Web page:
Enhanced SSDs support AI workloads

TORONTO – There’s been much talk about the memories and architectures necessary for artificial intelligence (AI) and machine learning workloads, and Micron Technology’s latest high performance and high capacity solid-state drives (SSDs) put flash firmly in the mix.

The company just unveiled its 9300 series that uses the NVM Express (NVMe) protocol aimed at data intensive applications with 3.5 Gbps throughput on both reads and writes.

“Latency is becoming much more important in the enterprise and cloud work space where the response time for the application is pretty important, so that your infrastructure can respond to more user requests on a given server storage platform,” said Cliff Smith, Micron’s product line manager told EE Times.

Broadly, that’s the market the 9300 series is aimed at. Aside from the performance, other selling points for these types of customers include 28 percent less power consumption than the company’s previous generation of NVMe SSDs, and capacities as high as 15.36 TB with 32 NVMe namespaces to use the storage space as efficiently as possible.

But more specifically, the performance and capacity put the 9300 series in a position to address the demands of AI and machine learning. Smith said the throughput and the capacity enable the SSD to ingest large datasets quickly. “When you're loading up a workload for a learning algorithm, you're just writing. We’re going to be able to write this data very quickly,” he said. Once that dataset is in, the learning algorithm takes over, which is constantly reading and training. “There's a trick to developing the training so it's constantly reading that dataset.”

One ability that Micron is still trying to perfect is parallelizing the extract, transform and load (ETL) processes, where it’s possible to move vast amounts of information from data lakes to the faster SSD and then into the GPU complex. This will speed up learning and generation of a model that can be put in production to do inference. However, there will be one drawback, said Smith—data scientists won’t able to take long coffee breaks thanks to the parallel processes. “These two processes are sequential today for performance reasons and at the end of the day some software reasons.”


Today, machine learning sequential as the ETL process caches the data set into an SSD and then to the GPU, but Micron sees a near future where this can be done in parallel

The latency and throughput of NVMe 9300 series enables the ultra-fast feeding of data to the high-throughput and low-latency specialty memory sitting on the GPUs, such as 3D Xpoint, said Jason Echols, senior technical marketing manager for Micron. “The more you can keep those fed, the more you can keep all those parallel cores fed.”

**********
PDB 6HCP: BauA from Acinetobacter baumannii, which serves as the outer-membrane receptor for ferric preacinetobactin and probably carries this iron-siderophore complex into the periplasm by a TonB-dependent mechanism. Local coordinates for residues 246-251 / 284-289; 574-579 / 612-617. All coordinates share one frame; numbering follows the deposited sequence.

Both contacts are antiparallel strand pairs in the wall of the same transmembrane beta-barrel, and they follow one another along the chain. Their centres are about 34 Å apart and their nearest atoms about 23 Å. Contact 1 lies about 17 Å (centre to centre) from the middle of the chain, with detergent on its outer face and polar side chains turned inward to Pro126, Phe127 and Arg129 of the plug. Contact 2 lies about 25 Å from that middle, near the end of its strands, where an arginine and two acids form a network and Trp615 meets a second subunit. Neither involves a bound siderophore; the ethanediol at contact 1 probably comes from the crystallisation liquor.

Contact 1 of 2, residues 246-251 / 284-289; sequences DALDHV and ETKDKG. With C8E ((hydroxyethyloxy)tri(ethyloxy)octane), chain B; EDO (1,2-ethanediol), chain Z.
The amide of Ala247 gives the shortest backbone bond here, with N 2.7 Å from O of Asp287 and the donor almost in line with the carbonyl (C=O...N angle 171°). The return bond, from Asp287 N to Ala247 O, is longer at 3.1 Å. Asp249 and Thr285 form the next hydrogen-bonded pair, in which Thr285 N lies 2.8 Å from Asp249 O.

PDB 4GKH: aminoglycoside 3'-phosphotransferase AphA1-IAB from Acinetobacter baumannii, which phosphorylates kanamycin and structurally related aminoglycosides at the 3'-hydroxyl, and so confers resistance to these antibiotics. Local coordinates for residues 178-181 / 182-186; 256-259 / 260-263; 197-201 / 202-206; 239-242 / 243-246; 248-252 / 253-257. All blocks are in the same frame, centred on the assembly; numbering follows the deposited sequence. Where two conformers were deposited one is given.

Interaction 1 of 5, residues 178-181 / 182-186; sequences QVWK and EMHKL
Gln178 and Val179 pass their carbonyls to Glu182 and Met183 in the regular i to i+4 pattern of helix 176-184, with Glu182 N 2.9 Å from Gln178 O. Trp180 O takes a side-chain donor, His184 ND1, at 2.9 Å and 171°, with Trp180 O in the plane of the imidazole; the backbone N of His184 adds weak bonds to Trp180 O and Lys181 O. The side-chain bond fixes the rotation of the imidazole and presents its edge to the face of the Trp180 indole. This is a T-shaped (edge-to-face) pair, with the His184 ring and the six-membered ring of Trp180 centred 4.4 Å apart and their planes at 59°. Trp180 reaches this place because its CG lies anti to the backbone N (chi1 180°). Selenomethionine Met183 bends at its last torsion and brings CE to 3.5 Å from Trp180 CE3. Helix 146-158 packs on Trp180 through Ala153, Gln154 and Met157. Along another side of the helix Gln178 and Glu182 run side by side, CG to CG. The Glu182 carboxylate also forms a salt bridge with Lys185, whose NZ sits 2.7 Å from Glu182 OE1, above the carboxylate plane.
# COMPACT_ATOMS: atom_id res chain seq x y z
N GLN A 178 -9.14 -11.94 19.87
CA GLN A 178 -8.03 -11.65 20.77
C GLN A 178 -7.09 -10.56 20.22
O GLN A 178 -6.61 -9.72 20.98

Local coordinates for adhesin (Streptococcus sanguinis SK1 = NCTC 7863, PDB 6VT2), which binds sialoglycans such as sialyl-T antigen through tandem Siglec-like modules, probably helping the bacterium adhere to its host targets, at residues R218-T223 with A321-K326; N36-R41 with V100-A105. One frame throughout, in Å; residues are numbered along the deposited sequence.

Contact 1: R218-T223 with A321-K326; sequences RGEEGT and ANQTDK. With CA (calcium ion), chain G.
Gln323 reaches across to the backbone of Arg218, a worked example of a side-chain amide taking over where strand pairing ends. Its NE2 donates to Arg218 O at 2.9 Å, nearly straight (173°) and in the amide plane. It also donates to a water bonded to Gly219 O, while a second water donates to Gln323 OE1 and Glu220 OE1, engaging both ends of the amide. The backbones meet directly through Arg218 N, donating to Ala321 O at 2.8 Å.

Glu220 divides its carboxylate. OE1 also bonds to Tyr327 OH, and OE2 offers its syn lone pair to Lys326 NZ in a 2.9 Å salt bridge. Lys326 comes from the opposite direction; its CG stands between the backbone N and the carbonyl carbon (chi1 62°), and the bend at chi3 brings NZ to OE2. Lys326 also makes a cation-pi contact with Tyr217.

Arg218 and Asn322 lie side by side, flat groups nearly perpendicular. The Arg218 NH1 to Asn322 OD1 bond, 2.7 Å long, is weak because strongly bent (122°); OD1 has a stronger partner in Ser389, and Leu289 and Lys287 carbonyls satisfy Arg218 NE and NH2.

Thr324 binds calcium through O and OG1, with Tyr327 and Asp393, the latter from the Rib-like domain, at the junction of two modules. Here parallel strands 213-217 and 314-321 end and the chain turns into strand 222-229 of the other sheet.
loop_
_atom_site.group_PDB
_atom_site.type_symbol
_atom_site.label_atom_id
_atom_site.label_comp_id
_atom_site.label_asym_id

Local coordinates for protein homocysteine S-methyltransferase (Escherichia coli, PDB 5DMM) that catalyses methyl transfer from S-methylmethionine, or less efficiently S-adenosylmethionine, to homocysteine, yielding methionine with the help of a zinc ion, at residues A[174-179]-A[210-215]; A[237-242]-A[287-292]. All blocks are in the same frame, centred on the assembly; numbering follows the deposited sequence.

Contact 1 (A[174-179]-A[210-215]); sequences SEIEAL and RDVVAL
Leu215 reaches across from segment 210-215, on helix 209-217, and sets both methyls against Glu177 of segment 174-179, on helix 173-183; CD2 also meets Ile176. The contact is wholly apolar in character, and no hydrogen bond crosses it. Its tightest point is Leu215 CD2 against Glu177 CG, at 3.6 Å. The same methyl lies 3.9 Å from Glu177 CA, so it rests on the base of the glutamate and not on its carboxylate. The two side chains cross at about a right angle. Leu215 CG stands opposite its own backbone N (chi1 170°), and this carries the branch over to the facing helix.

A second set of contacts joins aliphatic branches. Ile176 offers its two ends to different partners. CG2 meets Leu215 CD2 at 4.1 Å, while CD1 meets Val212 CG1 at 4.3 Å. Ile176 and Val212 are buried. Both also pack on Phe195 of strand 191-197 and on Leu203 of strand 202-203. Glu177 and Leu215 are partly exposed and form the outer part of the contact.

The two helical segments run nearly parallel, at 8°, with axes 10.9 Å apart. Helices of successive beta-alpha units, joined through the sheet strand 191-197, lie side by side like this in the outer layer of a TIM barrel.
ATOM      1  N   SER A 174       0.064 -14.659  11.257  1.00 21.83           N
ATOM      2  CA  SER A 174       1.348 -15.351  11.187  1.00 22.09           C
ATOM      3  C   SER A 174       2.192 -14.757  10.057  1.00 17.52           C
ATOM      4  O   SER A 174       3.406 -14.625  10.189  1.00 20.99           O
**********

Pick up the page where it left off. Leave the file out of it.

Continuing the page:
Gregory Wong, principal analyst with Forward Insights, said the 9300 series could tackle two AI-related workloads — the machine learning and the inferencing. With the former, it might be churning through large data sets where there are “tons and tons” of faces to learn from. The facial recognition is the inferencing part, and that’s an example where the AI workload might need to happen at the edge. “The machine has already learned from this huge data set and now they have to put it to use,” he said, and if it’s a surveillance application, you want that inference made quickly and on-site — the system can’t be querying the cloud to do face matching.

Wong said the capacity and very low latency of the Micron 9300 series is what’s necessary for AI workloads, although the latency falls short of what an Intel Optane-based SSD can provide. But given that Optane is price-prohibitive for large data sets, the Micron offering makes a lot of sense when there’s lots of data to churn through.

The high capacity could be a drawback in some instances, in that it would take a long time to rebuild if it ran into problems — you wouldn’t want an excessively large SSD to be doing the inference in an autonomous vehicle, Wong said, and you can’t be shipping data to the cloud and back to make real-time decisions, even with 5G networks, as there’s always potential for a lag or even an outage. “The car has to be able to react because it’s not just the latency, it's also the quality of the connection.”

It will be several years before we’re at that level of autonomous driving on the roadways, and in the meantime, said Wong, there’s plenty of AI workloads that need to be addressed by various memory and storage technologies, including SSDs, both in the data center and at the edge in scenarios where an immediate inference is required.

Gary Hilson is a general contributing editor with a focus on memory and flash technologies for EE Times .

>> This article was originally published on our sister site, EE Times: “Micron Puts SSD into AI Mix.”

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